Heavy metal isn’t blamed for so many things anymore — not like violent video games. But even 30 years after the PMRC attempted to paint loud, aggressive music as a one-way ticket to juvenile delinquency, metal still has reputation issues. People who listen to metal regularly (or dare go to shows) are seen, as Atlantic writer Leah Sottile puts it, “like I’m a ticking time bomb that could go off anywhere between the water cooler and the break room.”
But the paradox, as she points out, is that many people who listen to metal say the music calms them down. This is something Jeffrey Jensen Arnett confirmed at length in his book Metalheads, and that many other fans have said over the years. Sottile has her own theories for why this is, which she feels are backed by a recent small study out of the The Hebrew University of Jerusalem. The study found that people who chose music that suited their mood, whether they were happy or angry, experienced better well-being overall.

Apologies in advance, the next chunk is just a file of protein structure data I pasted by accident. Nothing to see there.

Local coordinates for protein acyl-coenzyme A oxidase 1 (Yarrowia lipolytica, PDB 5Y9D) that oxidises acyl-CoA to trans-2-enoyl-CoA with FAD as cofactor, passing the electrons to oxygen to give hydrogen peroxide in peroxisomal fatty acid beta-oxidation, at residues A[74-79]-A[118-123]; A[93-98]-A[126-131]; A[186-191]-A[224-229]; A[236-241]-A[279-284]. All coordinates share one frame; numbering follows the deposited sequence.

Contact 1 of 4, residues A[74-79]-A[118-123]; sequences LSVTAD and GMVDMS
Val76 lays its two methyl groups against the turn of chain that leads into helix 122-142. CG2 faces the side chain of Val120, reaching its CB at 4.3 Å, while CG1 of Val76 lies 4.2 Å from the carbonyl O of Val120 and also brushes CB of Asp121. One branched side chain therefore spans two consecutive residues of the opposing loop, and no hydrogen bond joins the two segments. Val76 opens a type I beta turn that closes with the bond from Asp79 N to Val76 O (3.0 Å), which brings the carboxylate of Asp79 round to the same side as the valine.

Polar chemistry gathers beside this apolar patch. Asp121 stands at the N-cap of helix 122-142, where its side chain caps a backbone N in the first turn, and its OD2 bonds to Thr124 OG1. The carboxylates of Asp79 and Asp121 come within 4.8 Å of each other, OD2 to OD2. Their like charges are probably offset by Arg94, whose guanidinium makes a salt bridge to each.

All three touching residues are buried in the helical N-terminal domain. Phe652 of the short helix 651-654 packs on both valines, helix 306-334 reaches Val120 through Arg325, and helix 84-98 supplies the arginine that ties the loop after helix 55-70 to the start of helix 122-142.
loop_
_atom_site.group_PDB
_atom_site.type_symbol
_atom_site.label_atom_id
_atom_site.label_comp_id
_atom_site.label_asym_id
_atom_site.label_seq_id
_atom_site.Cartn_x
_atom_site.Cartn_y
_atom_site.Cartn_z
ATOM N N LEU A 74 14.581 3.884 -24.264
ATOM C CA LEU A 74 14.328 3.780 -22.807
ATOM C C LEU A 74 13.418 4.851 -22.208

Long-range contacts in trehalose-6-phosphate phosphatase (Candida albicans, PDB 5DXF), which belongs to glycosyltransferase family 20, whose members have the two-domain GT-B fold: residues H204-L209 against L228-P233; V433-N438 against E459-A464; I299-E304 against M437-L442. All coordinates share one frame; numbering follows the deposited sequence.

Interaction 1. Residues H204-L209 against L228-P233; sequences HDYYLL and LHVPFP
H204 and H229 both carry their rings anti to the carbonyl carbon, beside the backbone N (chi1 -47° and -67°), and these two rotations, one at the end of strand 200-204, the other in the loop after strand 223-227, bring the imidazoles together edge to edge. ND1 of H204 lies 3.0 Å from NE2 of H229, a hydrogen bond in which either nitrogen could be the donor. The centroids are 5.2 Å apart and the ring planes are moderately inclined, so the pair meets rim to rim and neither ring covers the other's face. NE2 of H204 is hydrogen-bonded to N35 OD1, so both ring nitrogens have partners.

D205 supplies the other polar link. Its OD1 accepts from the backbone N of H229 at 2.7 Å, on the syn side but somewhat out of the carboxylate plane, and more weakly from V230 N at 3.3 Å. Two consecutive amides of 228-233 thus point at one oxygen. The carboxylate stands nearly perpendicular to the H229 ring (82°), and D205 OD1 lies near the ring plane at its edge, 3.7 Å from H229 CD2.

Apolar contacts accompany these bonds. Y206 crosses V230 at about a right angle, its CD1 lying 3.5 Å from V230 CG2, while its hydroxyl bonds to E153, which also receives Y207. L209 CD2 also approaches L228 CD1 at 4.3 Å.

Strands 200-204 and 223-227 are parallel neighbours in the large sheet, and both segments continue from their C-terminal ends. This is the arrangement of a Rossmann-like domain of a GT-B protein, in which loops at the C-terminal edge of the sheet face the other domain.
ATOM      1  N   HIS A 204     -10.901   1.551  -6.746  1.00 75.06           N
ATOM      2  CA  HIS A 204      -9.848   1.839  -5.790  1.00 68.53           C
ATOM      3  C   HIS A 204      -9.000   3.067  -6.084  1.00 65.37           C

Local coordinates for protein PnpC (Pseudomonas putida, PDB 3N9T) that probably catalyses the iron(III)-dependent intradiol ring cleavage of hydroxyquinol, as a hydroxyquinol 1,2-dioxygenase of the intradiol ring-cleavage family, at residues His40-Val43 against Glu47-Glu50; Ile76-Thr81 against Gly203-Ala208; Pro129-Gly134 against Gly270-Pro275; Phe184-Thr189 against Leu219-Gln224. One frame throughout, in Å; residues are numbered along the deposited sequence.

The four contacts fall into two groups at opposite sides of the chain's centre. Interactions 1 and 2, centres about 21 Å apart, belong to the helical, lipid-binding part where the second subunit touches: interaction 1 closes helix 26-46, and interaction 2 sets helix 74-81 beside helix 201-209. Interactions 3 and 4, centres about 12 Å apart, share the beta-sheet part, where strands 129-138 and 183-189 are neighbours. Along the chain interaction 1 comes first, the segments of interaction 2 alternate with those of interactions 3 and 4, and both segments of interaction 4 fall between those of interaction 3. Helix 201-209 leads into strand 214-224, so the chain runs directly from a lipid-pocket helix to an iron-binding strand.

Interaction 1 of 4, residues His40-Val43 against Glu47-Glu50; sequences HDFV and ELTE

It’s no novel idea that someone might choose to rev themselves up with aggressive music before a engaging in a tough task: A fourth quarter tie-breaker, a tense salary negotiation. And no surprise, the folks who chose angry music had no problem completing their tasks.
But [the study] also found that the people who chose to be pissed off actually showed a greater sense of well-being overall than the people who avoided feelings of unpleasantness.
She also talks about the concept of constructive anger: “if you listen to Judas Priest’s ‘Hell Patrol’ in your cubicle and then finally ask your boss for a raise, that’s a form of constructive anger. You’re getting mad, and it gives you the courage to solve an issue.” No wonder such people feel better about themselves.
What do you think? Do you listen to metal? How has it helped you deal with your emotions in a constructive way? Do you feel like you’re more content than the average person?